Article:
usually represent the largest share of your operating expenses. These four components typically represent, for most facilities, between 95 and 97 percent of your controllable operating expenses. The largest expense of these four is almost always the energy and utilities budget, closely followed by maintenance. If energy and utilities haven’t been carefully benchmarked in the past year or so it is also one with the highest potential for savings.

Utilities can be benchmarked on a cost basis: Utilities cost/Area or on the basis of energy intensity (either the kWh/Area or BTU/Area). In this example we will compare a large manufacturing organization on its cost performance. However, comparing utility costs may give you the wrong perspective on your performance, unless the comparisons are made with a relevant peer group. In this example we will use:

  • Manufacturing facilities (that is what our subject company is)
  • Large: greater than 600,000 SF (our company has a large facility)
  • Operating continuously (24 hours X 7 days per week)

Here, is a chart showing the energy costs using the above criteria.

Figure 1 – Utility Cost per Area Filters: Type of facility (Manufacturing, continuous operation, >600,000 GSF) Provided courtesy of FM BENCHMARKING.

Figure 1 – Utility Cost per Area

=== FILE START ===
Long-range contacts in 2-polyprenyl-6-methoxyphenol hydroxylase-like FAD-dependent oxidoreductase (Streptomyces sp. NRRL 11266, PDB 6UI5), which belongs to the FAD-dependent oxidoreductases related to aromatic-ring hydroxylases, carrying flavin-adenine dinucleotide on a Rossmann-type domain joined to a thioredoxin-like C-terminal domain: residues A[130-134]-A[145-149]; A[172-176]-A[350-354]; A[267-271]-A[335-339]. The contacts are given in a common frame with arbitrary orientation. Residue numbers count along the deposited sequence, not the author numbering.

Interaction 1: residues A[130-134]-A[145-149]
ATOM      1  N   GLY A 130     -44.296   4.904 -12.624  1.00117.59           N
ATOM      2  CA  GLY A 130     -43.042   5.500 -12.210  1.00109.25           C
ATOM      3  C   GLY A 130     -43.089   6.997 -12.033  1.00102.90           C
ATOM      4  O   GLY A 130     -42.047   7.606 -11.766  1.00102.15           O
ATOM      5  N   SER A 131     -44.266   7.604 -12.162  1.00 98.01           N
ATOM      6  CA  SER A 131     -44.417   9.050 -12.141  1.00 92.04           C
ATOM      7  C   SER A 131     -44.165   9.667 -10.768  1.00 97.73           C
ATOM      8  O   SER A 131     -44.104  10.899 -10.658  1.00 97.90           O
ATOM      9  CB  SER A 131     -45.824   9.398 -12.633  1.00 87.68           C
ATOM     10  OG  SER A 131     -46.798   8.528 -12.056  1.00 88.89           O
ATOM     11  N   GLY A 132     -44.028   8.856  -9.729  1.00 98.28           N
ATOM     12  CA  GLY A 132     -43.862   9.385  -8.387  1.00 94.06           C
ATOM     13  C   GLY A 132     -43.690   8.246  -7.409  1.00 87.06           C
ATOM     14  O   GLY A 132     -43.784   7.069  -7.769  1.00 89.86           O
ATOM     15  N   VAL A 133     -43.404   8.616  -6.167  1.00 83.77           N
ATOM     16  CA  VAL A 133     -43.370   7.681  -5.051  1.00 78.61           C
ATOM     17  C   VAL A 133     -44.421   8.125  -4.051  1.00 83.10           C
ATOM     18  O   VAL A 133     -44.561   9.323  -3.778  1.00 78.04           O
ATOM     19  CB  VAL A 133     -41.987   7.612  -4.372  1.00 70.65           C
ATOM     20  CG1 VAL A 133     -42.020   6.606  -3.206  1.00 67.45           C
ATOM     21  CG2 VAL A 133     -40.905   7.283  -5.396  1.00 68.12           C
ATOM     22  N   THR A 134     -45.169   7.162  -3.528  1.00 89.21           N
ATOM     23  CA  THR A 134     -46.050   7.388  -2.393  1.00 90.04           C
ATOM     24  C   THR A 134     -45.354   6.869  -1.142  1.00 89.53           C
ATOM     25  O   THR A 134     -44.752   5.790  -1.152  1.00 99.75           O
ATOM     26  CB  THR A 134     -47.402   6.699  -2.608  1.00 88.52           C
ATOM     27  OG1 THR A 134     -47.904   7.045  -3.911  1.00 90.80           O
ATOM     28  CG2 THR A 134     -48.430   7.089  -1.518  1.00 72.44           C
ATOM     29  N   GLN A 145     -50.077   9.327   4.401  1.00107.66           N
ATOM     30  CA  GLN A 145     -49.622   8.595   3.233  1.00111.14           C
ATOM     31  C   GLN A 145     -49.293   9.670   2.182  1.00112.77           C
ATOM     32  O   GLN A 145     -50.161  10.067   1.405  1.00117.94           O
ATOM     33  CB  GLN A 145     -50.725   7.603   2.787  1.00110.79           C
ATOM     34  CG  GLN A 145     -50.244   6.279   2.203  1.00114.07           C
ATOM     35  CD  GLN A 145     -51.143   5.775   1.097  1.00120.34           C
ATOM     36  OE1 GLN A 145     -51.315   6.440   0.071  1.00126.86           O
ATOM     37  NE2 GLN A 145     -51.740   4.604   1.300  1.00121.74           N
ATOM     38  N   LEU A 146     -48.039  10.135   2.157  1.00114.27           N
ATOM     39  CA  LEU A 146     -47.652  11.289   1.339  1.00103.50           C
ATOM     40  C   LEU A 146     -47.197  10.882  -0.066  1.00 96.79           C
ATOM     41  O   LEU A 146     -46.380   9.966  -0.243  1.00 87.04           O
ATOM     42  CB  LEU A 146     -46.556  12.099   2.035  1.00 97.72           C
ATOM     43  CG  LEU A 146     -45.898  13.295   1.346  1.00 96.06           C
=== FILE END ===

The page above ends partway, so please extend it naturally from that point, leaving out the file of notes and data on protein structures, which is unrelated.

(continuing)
Filters: Type of facility (Manufacturing, continuous operation, >600,000 GSF)
Provided courtesy of FM BENCHMARKING.

Figure 1 allows you to see at a glance how your facilities compare with other manufacturing buildings. There are 315 buildings in this peer group with a median utility cost per square foot of $2.76 and a first quartile performance of $1.88 per square foot.

The yellow bars indicate the manufacturing facilities in the benchmarked organization, as it has multiple manufacturing facilities. Note that most of the facilities are in the first and second quartile, but there are eight facilities in the third quartile with one facility in the fourth quartile.  By looking at and comparing similar types of facilities, you will be able to make intelligent “data driven” decisions that can improve the performance for all the benchmarked facilities. Part of the analysis should be studying the energy best practices that are employed at the better-performing facilities, and then comparing them to those in the 3rd and 4th performance quartiles.

Articles are based on data from FM BENCHMARKING, which until the pandemic had been the online benchmarking tool for facility managers and CREs. Data tracked by FM BENCHMARKING includes cost and labor data as well as best practices for more than 95% of typical facility costs. For questions about benchmarking, please contact Peter Kimmel on LinkedIn. Peter was one of the principals of FM BENCHMARKING and now is consulting in the industry.